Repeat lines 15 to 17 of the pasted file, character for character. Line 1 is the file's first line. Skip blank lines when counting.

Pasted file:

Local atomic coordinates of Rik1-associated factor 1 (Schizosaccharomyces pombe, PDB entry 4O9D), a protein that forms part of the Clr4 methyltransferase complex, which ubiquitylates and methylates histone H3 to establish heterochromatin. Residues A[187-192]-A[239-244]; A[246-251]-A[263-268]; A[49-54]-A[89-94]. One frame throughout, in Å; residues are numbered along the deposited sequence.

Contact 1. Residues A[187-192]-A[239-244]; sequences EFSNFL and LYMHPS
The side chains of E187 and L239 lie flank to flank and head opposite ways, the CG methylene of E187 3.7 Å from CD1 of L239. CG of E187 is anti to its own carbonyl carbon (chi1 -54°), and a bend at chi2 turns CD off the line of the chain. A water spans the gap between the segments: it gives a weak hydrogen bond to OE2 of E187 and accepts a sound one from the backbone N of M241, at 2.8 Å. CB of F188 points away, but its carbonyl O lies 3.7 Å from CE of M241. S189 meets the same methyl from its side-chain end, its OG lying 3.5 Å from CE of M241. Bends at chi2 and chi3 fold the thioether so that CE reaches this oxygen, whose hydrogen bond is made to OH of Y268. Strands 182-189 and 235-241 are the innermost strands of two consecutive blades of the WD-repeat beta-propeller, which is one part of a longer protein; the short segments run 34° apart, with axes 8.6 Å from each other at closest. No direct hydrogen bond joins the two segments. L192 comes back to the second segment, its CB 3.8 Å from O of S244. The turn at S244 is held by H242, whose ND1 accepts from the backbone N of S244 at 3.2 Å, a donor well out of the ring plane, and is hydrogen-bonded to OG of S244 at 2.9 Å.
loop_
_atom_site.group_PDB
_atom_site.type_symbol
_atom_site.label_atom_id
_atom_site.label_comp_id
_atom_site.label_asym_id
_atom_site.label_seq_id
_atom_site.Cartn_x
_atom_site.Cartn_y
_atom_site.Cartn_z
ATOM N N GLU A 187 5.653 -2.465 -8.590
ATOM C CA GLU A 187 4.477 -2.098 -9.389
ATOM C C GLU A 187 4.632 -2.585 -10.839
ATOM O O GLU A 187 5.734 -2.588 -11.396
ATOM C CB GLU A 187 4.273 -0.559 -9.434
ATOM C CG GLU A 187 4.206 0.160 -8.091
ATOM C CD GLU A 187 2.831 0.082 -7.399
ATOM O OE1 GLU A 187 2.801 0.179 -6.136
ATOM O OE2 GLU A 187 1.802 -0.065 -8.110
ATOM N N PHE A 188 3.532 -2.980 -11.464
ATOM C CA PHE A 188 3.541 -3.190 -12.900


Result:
ATOM C CA GLU A 187 4.477 -2.098 -9.389
ATOM C C GLU A 187 4.632 -2.585 -10.839
ATOM O O GLU A 187 5.734 -2.588 -11.396